Wednesday, December 23, 2009


I know men and I tell you that Jesus Christ is no mere man. Between Him and every other person in the world there is no possible term of comparison. Alexander, Caesar, Charlemagne, and I have founded empires. But on what did we rest the creation of our genius? Upon force. Jesus Christ founded His empire upon love; and at this hour millions of men would die for Him.
I have read in Plato and Cicero sayings that are very wise and very beautiful; but I never read in either of them: "Come unto me all ye that labour and are heavy laden."

Monday, December 14, 2009


Does the gospel you believe include "a God without wrath bringing men and women without sin into a kingdom without judgment through a Christ without a cross"? [H. Richard Niebuhr]

It's happening.

Sunday, December 13, 2009

what i thought about while falling asleep last night:

That every Christian is a catholic and a baptist... technically speaking, of course. Every believer is a catholic without a capital C and a baptist without a capital B. "Catholic" simply means "universal." And a baptist is someone who maintains that baptism should be practiced.

Saturday, December 12, 2009

Saturday, December 5, 2009


Here. And here.

Galatians 6 - St Paul and the Three Bears

Wow. That is immensely cheesy. It was even kind of embarrassing to type. But I can't lie. That's how I remember Paul's train of thought in Galatians 6.

Paul says that if there is a brother in Christ caught in a deliberate sin, those who are living according to the Spirit should restore him [6.1].
BEAR one another's burdens and so fulfill the law of Christ [6.2].
But there is also a warning attached to this restoration process. If those doing the restoring aren't careful, they might slip in temptation [6.2]. Paul says that if anyone thinks he is something when he is nothing he deceives himself [6.3]. He says that everyone must test their own work [6.4] because
Each must BEAR his own load [6.5].
Then Paul humbly says that he will not even boast, except in Jesus [6.14]. Bad boasting and deception and pride are not part of the new creation that we are now apart of [6.13-16]. The false teachers in Galatia have caused him trouble. He could be boasting because he is preaching the true gospel [1.6-10]. Instead, he accepts the persecution of the gospel to attest to its glorious veracity.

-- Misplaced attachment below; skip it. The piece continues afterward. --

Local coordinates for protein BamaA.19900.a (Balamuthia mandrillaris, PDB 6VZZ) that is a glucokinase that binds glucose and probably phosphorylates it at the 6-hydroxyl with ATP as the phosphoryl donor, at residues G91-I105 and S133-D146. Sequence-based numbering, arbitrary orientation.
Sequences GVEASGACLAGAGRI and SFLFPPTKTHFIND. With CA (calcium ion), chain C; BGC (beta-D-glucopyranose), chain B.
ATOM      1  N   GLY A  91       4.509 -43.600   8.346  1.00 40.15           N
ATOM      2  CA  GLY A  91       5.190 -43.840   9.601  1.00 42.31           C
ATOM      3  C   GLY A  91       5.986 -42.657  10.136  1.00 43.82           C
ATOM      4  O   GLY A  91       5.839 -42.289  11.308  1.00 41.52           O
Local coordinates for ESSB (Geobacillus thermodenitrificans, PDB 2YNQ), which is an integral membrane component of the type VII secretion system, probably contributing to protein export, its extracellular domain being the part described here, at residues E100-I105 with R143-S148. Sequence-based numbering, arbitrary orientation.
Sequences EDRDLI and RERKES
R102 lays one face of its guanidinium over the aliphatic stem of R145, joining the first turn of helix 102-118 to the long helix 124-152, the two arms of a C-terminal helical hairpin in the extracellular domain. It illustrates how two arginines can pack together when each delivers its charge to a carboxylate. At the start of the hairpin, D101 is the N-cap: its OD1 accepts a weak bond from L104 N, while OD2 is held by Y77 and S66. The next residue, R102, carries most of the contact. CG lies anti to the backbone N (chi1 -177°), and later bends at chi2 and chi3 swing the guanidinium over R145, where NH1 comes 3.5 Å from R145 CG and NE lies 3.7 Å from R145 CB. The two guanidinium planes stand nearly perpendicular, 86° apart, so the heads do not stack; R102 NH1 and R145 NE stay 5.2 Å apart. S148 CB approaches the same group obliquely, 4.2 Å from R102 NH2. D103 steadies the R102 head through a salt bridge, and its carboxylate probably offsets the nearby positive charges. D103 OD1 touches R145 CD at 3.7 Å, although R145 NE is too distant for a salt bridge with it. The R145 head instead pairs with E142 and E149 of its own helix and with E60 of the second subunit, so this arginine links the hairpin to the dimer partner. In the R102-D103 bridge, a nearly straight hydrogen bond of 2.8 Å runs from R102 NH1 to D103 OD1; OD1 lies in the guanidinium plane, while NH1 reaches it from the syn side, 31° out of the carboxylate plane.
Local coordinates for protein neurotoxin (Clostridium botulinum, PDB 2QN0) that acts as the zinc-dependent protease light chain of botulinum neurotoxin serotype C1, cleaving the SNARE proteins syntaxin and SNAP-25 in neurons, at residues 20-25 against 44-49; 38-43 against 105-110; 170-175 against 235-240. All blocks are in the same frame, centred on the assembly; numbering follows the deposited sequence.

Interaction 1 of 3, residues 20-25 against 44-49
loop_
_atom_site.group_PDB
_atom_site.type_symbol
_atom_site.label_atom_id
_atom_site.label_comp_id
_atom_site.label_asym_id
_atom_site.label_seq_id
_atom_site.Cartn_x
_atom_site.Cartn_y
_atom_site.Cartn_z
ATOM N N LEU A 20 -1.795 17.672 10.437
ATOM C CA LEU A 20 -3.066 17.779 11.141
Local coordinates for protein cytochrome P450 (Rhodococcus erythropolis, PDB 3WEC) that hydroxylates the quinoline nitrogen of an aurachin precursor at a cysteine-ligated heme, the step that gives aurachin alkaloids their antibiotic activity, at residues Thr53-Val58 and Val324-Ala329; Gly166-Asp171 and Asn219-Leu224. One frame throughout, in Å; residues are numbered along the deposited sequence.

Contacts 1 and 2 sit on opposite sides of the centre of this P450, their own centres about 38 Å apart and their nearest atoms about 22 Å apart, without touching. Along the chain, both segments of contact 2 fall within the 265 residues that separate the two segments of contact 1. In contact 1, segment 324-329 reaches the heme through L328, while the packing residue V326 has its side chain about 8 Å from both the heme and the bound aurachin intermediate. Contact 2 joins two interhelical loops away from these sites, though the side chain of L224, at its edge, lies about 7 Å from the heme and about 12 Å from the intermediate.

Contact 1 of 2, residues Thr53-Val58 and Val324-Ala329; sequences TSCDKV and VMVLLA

I BEAR on my body the marks of Jesus [6.17].
These Three Bears are all the same in Greek [βαστάζω]. In this, he leaves the Galatians with something tangible. It was in bearing that they boasted in Jesus [6.14] and experienced peace and mercy [6.16]. May it be the same for us.

he is growing up so fast [true, but with a sarcastic tone for the below photographs]

This past week at work felt like an eternity. So James and I decided to hit the links. I got him a new hat :)

After a grueling round of golf, we thought it would be nice to have a pipe together. It was priceless father-son bonding time.

Galatians 5 - Am I as spiritual as the Galatians were told to be?

Paul is really ticked off in his letter to his friends in Galatia. They are starting to give in to another gospel that's really not the gospel [1.6-10]. After personal testimony, calling out the false teachers, and some poignant questions, Paul goes on to describe what faithful Christian living looks like.

Paul lists characteristics of what this life is like. For example, it is about freedom [5.1, 5.13]. It is about hope [5.5]. It is about faith working through love [5.6]. It is about serving one another [5.13-15]. It is NOT about a huge list of things in 5.19-21.

But what makes all of the above things make sense?

The source of all of these things for Paul is living by the Spirit. The way that the real gospel is really lived out is by the individual believer and the corporate community of faith living according to the Spirit's lead.

Paul even uses four different and powerful Greek verbs to depict how the Spirit should be our Guide and we should be His dependents.
In 5.16, Paul says we must WALK by/in/with the Spirit. This verb is περιπατέω.

In 5.18, Paul says that we must be LED by the Spirit. This verb is ἄγω.

In 5.25, Paul says that we LIVE by the Spirit. This verb is ζάω.

In 5.25, Paul says that we must KEEP IN STEP with the Spirit. This verb is στοιχέω.
Paul desires his friends in Galatia to have such a relationship with the Spirit of God that the Spirit's power and presence are lucid to all. He hints at this further in 3.2-5 and in 5.22-23.